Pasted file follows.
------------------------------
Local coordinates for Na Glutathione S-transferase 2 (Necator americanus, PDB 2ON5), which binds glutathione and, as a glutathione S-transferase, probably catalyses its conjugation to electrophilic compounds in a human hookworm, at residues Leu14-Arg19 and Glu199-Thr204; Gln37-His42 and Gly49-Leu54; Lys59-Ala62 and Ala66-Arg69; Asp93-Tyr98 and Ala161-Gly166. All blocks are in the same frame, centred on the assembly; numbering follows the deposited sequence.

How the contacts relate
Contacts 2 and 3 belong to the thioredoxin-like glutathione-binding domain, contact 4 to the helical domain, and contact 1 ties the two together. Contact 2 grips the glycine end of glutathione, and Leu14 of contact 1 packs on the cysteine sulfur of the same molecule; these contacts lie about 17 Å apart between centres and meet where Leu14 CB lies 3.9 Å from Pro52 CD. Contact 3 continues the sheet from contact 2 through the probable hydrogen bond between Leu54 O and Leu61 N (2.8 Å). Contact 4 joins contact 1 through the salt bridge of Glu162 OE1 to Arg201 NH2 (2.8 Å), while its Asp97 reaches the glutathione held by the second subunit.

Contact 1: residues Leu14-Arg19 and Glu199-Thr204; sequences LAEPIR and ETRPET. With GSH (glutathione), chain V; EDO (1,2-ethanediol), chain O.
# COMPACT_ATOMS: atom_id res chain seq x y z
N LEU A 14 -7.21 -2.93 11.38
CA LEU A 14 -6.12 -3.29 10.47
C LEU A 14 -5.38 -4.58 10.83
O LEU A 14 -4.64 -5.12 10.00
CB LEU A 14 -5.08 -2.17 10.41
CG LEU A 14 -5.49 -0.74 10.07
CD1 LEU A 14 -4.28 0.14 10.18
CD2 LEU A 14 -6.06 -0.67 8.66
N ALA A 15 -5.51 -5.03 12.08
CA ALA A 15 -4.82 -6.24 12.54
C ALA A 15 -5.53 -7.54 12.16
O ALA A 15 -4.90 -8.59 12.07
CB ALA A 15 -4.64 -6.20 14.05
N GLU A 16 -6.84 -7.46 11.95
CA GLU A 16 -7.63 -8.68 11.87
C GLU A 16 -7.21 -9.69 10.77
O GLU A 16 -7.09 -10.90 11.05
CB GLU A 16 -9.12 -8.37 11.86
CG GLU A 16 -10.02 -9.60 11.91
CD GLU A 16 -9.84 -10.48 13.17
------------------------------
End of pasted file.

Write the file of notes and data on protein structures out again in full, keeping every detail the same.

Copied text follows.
Local coordinates for Na Glutathione S-transferase 2 (Necator americanus, PDB 2ON5), which binds glutathione and, as a glutathione S-transferase, probably catalyses its conjugation to electrophilic compounds in a human hookworm, at residues Leu14-Arg19 and Glu199-Thr204; Gln37-His42 and Gly49-Leu54; Lys59-Ala62 and Ala66-Arg69; Asp93-Tyr98 and Ala161-Gly166. All blocks are in the same frame, centred on the assembly; numbering follows the deposited sequence.

How the contacts relate
Contacts 2 and 3 belong to the thioredoxin-like glutathione-binding domain, contact 4 to the helical domain, and contact 1 ties the two together. Contact 2 grips the glycine end of glutathione, and Leu14 of contact 1 packs on the cysteine sulfur of the same molecule; these contacts lie about 17 Å apart between centres and meet where Leu14 CB lies 3.9 Å from Pro52 CD. Contact 3 continues the sheet from contact 2 through the probable hydrogen bond between Leu54 O and Leu61 N (2.8 Å). Contact 4 joins contact 1 through the salt bridge of Glu162 OE1 to Arg201 NH2 (2.8 Å), while its Asp97 reaches the glutathione held by the second subunit.

Contact 1: residues Leu14-Arg19 and Glu199-Thr204; sequences LAEPIR and ETRPET. With GSH (glutathione), chain V; EDO (1,2-ethanediol), chain O.
# COMPACT_ATOMS: atom_id res chain seq x y z
N LEU A 14 -7.21 -2.93 11.38
CA LEU A 14 -6.12 -3.29 10.47
C LEU A 14 -5.38 -4.58 10.83
O LEU A 14 -4.64 -5.12 10.00
CB LEU A 14 -5.08 -2.17 10.41
CG LEU A 14 -5.49 -0.74 10.07
CD1 LEU A 14 -4.28 0.14 10.18
CD2 LEU A 14 -6.06 -0.67 8.66
N ALA A 15 -5.51 -5.03 12.08
CA ALA A 15 -4.82 -6.24 12.54
C ALA A 15 -5.53 -7.54 12.16
O ALA A 15 -4.90 -8.59 12.07
CB ALA A 15 -4.64 -6.20 14.05
N GLU A 16 -6.84 -7.46 11.95
CA GLU A 16 -7.63 -8.68 11.87
C GLU A 16 -7.21 -9.69 10.77
O GLU A 16 -7.09 -10.90 11.05
CB GLU A 16 -9.12 -8.37 11.86
CG GLU A 16 -10.02 -9.60 11.91
CD GLU A 16 -9.84 -10.48 13.17